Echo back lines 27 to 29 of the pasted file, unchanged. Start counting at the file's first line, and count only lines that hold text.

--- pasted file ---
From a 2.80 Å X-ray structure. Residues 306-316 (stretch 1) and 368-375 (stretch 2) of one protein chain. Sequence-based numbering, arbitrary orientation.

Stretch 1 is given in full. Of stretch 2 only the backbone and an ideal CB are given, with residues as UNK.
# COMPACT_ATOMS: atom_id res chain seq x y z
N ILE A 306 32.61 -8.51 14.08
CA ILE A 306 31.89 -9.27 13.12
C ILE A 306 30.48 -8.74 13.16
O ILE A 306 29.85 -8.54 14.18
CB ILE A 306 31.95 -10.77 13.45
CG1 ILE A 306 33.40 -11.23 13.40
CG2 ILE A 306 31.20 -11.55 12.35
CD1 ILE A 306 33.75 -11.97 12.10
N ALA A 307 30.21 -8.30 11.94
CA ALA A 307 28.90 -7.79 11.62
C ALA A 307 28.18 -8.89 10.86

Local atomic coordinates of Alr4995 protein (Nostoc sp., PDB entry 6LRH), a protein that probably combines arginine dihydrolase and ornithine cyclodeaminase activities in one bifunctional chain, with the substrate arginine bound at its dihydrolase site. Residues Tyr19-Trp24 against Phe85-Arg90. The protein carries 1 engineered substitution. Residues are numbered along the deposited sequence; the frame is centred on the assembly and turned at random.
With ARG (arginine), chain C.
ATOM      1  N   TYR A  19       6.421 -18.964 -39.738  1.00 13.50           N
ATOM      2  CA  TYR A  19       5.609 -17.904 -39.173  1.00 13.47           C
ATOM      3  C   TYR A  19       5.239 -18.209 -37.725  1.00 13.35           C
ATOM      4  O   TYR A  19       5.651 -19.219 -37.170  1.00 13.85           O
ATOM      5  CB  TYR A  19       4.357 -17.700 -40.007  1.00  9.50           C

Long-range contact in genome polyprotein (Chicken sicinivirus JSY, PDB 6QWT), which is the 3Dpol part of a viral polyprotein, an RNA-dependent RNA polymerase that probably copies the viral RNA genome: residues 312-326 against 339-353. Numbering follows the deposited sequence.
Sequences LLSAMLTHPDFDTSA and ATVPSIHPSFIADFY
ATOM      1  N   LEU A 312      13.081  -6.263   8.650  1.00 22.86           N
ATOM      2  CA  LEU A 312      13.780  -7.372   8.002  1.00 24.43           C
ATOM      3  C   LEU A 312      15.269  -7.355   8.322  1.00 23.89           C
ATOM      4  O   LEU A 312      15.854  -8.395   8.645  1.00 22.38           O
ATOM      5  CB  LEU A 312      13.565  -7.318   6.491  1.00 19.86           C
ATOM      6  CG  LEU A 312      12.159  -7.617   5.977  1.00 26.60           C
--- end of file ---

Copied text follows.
ATOM      4  O   LEU A 312      15.854  -8.395   8.645  1.00 22.38           O
ATOM      5  CB  LEU A 312      13.565  -7.318   6.491  1.00 19.86           C
ATOM      6  CG  LEU A 312      12.159  -7.617   5.977  1.00 26.60           C